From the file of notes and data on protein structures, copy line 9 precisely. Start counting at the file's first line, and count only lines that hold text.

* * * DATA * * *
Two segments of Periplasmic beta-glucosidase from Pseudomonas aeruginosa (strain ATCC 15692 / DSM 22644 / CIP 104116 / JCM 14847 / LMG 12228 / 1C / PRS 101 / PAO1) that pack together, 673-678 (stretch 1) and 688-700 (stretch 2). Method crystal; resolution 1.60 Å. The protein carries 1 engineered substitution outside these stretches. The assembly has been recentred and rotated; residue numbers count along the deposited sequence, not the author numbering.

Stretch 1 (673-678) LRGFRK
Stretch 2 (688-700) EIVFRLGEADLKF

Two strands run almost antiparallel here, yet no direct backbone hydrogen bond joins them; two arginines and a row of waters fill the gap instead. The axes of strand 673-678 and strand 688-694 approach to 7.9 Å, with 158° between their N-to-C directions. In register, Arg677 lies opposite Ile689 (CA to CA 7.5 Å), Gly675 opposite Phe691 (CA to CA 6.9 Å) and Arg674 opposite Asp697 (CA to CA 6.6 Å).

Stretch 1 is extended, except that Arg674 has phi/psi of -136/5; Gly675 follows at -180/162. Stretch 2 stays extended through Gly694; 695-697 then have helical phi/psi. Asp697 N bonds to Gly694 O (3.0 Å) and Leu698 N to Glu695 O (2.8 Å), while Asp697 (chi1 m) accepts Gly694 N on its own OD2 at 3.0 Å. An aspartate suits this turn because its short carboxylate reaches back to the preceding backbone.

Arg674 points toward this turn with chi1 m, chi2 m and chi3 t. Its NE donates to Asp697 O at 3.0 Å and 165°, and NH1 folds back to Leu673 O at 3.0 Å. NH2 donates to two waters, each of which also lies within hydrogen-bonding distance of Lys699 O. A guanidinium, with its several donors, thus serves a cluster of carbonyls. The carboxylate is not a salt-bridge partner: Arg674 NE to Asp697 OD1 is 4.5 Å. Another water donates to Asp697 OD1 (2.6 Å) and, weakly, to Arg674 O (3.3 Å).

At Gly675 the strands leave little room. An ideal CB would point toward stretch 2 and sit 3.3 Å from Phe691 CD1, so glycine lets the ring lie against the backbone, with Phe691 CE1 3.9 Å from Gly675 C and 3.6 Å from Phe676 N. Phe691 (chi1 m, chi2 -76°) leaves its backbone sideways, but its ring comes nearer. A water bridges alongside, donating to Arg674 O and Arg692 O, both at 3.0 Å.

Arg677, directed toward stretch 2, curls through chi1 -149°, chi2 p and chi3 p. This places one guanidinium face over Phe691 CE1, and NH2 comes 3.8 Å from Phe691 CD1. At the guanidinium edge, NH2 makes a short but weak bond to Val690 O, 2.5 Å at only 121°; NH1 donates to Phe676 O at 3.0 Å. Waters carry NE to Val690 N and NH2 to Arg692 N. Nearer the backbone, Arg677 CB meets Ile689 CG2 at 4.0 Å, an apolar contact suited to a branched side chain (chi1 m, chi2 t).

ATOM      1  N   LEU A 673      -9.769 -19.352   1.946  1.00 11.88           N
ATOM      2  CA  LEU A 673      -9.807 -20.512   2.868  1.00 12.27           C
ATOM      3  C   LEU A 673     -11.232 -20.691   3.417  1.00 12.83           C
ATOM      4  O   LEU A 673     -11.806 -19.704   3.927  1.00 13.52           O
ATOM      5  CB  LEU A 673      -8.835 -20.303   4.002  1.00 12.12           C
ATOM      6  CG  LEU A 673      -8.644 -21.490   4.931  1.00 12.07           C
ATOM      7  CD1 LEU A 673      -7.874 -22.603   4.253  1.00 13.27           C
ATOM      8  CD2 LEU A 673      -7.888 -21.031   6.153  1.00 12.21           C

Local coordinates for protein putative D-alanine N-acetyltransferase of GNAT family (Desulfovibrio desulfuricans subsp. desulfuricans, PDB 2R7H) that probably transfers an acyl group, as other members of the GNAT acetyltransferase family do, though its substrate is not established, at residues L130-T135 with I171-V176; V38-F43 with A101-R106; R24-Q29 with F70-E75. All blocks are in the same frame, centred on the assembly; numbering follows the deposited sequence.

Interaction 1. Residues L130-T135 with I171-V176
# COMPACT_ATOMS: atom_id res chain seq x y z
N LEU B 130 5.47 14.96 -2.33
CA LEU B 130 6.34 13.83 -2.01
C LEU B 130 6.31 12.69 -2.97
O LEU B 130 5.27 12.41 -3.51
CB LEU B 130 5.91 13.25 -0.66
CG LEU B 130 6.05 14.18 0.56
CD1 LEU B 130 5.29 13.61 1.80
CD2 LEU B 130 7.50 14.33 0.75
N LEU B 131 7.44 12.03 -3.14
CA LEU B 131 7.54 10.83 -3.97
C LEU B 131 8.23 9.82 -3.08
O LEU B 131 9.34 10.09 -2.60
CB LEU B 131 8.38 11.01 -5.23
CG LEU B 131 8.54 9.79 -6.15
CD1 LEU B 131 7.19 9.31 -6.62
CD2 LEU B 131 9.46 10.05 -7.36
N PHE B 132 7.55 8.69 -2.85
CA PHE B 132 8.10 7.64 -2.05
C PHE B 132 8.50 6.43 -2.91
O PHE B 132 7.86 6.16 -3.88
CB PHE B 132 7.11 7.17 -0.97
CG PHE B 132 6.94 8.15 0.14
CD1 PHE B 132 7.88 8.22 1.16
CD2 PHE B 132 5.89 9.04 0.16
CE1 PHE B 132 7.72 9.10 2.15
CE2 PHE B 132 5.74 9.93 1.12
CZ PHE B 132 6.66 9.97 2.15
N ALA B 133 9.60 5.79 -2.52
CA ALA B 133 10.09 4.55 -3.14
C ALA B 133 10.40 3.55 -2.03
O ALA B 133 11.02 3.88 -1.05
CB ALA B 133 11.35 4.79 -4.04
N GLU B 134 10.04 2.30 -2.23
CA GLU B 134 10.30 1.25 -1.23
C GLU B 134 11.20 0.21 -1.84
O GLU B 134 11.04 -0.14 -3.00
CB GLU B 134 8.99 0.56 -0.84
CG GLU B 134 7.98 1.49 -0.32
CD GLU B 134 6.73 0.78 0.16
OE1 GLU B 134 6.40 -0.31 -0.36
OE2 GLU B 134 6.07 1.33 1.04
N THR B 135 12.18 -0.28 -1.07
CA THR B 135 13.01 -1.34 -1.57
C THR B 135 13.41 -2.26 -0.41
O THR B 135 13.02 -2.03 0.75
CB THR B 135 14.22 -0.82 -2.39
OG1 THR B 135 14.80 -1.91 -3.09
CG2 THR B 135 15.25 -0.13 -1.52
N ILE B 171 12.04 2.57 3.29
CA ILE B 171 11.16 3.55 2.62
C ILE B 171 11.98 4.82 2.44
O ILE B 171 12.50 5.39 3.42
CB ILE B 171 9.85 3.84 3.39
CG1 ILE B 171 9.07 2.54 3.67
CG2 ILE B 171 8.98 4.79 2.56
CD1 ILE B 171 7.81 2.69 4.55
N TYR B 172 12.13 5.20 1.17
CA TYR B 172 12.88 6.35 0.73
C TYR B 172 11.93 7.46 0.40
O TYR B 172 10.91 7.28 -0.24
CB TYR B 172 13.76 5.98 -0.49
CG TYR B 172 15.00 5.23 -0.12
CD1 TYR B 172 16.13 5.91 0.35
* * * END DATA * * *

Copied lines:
ATOM      1  N   LEU A 673      -9.769 -19.352   1.946  1.00 11.88           N